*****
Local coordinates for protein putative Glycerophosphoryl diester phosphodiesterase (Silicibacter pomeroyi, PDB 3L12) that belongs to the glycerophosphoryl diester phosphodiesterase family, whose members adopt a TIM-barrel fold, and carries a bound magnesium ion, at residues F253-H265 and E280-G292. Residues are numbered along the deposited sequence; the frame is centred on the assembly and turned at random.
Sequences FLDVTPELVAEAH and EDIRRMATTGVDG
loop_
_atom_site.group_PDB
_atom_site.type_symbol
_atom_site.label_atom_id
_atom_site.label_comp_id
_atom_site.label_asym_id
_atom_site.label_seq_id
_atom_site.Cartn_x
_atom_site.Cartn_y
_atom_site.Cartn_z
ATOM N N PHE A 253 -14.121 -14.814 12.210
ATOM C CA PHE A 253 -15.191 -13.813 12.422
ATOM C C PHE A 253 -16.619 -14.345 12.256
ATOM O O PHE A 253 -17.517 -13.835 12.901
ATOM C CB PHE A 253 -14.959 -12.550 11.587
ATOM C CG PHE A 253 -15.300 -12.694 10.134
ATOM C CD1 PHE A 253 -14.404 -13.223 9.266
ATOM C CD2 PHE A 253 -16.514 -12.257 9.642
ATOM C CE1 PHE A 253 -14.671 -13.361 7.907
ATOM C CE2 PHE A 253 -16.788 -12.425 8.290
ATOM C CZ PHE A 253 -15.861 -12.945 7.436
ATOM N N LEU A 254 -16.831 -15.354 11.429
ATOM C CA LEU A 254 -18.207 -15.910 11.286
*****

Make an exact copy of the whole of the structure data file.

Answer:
Local coordinates for protein putative Glycerophosphoryl diester phosphodiesterase (Silicibacter pomeroyi, PDB 3L12) that belongs to the glycerophosphoryl diester phosphodiesterase family, whose members adopt a TIM-barrel fold, and carries a bound magnesium ion, at residues F253-H265 and E280-G292. Residues are numbered along the deposited sequence; the frame is centred on the assembly and turned at random.
Sequences FLDVTPELVAEAH and EDIRRMATTGVDG
loop_
_atom_site.group_PDB
_atom_site.type_symbol
_atom_site.label_atom_id
_atom_site.label_comp_id
_atom_site.label_asym_id
_atom_site.label_seq_id
_atom_site.Cartn_x
_atom_site.Cartn_y
_atom_site.Cartn_z
ATOM N N PHE A 253 -14.121 -14.814 12.210
ATOM C CA PHE A 253 -15.191 -13.813 12.422
ATOM C C PHE A 253 -16.619 -14.345 12.256
ATOM O O PHE A 253 -17.517 -13.835 12.901
ATOM C CB PHE A 253 -14.959 -12.550 11.587
ATOM C CG PHE A 253 -15.300 -12.694 10.134
ATOM C CD1 PHE A 253 -14.404 -13.223 9.266
ATOM C CD2 PHE A 253 -16.514 -12.257 9.642
ATOM C CE1 PHE A 253 -14.671 -13.361 7.907
ATOM C CE2 PHE A 253 -16.788 -12.425 8.290
ATOM C CZ PHE A 253 -15.861 -12.945 7.436
ATOM N N LEU A 254 -16.831 -15.354 11.429
ATOM C CA LEU A 254 -18.207 -15.910 11.286